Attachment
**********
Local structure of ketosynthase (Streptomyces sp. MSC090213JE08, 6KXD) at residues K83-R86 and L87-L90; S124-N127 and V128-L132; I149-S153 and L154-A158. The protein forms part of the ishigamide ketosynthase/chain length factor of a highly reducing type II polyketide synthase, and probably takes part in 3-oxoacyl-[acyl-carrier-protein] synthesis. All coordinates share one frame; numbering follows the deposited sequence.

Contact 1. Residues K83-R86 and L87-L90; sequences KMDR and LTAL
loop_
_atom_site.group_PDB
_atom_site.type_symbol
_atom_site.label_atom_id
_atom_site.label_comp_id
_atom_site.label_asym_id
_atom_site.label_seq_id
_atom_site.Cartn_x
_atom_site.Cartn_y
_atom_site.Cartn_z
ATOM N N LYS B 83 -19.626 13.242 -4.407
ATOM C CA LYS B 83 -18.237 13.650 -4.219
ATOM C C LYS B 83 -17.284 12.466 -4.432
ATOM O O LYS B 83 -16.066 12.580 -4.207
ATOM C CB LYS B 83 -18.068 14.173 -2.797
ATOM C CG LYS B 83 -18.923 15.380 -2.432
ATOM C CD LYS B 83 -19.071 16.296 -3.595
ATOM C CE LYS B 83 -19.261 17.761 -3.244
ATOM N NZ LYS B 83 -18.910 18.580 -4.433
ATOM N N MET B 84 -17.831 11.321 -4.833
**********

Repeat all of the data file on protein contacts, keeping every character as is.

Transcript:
Local structure of ketosynthase (Streptomyces sp. MSC090213JE08, 6KXD) at residues K83-R86 and L87-L90; S124-N127 and V128-L132; I149-S153 and L154-A158. The protein forms part of the ishigamide ketosynthase/chain length factor of a highly reducing type II polyketide synthase, and probably takes part in 3-oxoacyl-[acyl-carrier-protein] synthesis. All coordinates share one frame; numbering follows the deposited sequence.

Contact 1. Residues K83-R86 and L87-L90; sequences KMDR and LTAL
loop_
_atom_site.group_PDB
_atom_site.type_symbol
_atom_site.label_atom_id
_atom_site.label_comp_id
_atom_site.label_asym_id
_atom_site.label_seq_id
_atom_site.Cartn_x
_atom_site.Cartn_y
_atom_site.Cartn_z
ATOM N N LYS B 83 -19.626 13.242 -4.407
ATOM C CA LYS B 83 -18.237 13.650 -4.219
ATOM C C LYS B 83 -17.284 12.466 -4.432
ATOM O O LYS B 83 -16.066 12.580 -4.207
ATOM C CB LYS B 83 -18.068 14.173 -2.797
ATOM C CG LYS B 83 -18.923 15.380 -2.432
ATOM C CD LYS B 83 -19.071 16.296 -3.595
ATOM C CE LYS B 83 -19.261 17.761 -3.244
ATOM N NZ LYS B 83 -18.910 18.580 -4.433
ATOM N N MET B 84 -17.831 11.321 -4.833